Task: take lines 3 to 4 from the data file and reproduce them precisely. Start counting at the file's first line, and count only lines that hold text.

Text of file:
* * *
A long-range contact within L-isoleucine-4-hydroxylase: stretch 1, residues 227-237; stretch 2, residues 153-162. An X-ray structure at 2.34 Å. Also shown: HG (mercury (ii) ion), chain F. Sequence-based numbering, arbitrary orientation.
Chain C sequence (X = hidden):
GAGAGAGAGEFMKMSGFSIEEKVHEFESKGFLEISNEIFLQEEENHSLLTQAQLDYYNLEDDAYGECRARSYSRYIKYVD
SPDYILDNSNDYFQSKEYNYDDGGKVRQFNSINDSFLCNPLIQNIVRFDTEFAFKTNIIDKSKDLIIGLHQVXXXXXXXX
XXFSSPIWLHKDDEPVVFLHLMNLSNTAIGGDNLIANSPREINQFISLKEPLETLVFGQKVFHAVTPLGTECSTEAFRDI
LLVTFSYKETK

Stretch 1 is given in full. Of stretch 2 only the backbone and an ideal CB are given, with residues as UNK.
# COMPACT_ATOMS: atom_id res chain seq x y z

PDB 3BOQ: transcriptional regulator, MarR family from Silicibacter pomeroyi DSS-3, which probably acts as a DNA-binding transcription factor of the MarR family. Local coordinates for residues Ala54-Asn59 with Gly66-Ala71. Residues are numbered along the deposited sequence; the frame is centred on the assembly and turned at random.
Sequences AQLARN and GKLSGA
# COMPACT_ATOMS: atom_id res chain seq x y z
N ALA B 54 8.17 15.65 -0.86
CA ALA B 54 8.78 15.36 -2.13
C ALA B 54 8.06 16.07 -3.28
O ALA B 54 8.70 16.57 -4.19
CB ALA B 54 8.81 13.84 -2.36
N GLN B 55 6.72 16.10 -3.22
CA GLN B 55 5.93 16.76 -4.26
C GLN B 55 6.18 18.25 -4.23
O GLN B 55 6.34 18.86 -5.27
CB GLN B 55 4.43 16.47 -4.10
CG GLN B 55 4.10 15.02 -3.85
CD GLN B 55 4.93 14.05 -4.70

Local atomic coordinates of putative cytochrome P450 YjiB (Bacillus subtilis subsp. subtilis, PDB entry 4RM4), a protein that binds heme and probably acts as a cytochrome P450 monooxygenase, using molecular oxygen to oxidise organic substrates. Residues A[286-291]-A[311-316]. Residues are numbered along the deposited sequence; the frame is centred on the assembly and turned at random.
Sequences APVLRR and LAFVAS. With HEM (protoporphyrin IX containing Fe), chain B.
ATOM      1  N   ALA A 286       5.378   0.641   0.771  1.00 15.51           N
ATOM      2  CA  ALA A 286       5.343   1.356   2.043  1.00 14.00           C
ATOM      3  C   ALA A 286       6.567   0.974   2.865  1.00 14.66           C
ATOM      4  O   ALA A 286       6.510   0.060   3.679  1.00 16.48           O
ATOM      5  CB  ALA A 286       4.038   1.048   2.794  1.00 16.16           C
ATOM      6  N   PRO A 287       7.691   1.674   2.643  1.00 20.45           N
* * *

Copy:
GAGAGAGAGEFMKMSGFSIEEKVHEFESKGFLEISNEIFLQEEENHSLLTQAQLDYYNLEDDAYGECRARSYSRYIKYVD
SPDYILDNSNDYFQSKEYNYDDGGKVRQFNSINDSFLCNPLIQNIVRFDTEFAFKTNIIDKSKDLIIGLHQVXXXXXXXX